The last five years have seen profits become extremely volatile at Shell (LSE: RDSB) (NYSE: RDS-B.US), with pre-tax profit climbing to $55.5 billion in 2011 before falling to $33.6 billion in 2013.
Indeed, Shell’s share price has been somewhat volatile, too, and has underperformed the FTSE 100 by 24.5% over the period, with the FTSE 100 making gains of 57% and Shell only able to deliver an increase of 32.5%.
However, one major plus point for investors continues to be its longevity. Sure, demand for oil will fluctuate, with a higher oil price being beneficial to Shell, but the company’s finances seem to be in good order and this means that it is likely to be around for the long haul.
For instance, Shell’s debt to equity ratio currently stands at a rather modest 25%, which means that for every £1 of net assets, Shell has £0.25 of debt. This is low compared to other FTSE 100 companies and shows that management is relatively conservative in how it chooses to finance the business.
Furthermore, Shell enjoys a significant amount of headroom when servicing its debt, as evidenced by an interest coverage ratio of 48. This is exceptionally high and highlights the fact that Shell has relatively low debt levels (as mentioned) but also, crucially, that it remains highly profitable.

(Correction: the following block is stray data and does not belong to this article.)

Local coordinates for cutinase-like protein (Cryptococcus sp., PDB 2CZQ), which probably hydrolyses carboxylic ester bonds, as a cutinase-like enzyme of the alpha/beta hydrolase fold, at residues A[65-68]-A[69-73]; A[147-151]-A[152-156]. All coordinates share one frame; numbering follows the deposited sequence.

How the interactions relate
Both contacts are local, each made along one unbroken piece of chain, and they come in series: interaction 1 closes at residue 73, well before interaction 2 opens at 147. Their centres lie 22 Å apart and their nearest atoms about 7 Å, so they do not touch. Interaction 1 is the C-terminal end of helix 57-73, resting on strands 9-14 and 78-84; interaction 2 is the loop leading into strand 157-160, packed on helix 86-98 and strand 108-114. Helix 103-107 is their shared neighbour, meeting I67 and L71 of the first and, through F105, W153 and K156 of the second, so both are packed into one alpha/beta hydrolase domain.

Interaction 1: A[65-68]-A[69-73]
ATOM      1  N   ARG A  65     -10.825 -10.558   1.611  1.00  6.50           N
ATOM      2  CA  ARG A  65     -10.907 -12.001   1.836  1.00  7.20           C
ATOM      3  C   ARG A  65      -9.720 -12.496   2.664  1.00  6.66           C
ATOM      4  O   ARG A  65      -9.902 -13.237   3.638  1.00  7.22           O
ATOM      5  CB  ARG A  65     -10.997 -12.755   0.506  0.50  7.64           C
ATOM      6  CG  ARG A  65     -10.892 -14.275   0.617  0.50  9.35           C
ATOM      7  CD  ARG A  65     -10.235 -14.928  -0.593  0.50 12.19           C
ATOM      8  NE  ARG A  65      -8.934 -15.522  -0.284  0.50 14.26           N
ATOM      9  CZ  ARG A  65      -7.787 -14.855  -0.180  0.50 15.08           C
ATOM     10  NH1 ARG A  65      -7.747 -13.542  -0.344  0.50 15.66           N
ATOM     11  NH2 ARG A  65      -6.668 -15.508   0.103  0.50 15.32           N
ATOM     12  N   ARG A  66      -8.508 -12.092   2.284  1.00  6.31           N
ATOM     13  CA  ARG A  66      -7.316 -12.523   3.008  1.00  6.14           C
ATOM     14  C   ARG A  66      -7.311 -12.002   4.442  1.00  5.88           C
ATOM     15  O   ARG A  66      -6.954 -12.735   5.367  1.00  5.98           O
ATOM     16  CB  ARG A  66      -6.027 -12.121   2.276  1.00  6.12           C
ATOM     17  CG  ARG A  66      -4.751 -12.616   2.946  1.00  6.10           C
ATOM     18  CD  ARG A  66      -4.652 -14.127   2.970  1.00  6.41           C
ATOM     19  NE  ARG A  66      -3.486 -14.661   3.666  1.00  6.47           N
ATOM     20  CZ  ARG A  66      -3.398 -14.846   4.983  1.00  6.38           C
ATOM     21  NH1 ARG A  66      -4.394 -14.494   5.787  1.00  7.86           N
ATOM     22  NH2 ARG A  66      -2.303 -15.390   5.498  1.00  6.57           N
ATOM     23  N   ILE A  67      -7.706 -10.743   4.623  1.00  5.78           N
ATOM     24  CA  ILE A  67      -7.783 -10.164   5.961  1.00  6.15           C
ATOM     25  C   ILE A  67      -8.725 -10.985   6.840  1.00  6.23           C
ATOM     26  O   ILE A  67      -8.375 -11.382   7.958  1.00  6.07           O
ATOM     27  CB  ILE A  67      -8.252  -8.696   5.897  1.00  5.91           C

Indeed, although Shell’s profit has fluctuated wildly over the last five years, it still packs a punch when it comes to making money. Moreover, impressive levels of earnings per share (EPS) growth are forecast for the next two years and should lead to Shell being in an even stronger position over the medium term.
As ever, Shell remains an attractive company for income-seeking investors. Although interest rates are not going to remain at 0.5% indefinitely, they look set to do so for a good while yet, so Shell’s above-average yield of 5% should help to allay fears surrounding inflation and the challenges of having next to no return on cash investments.
Indeed, when interest rates do rise, Shell looks set to be in a strong position as a result of its low debt levels and high profitability. This enviable position should mean that shares perform well over the long run.
> Peter owns shares in Shell.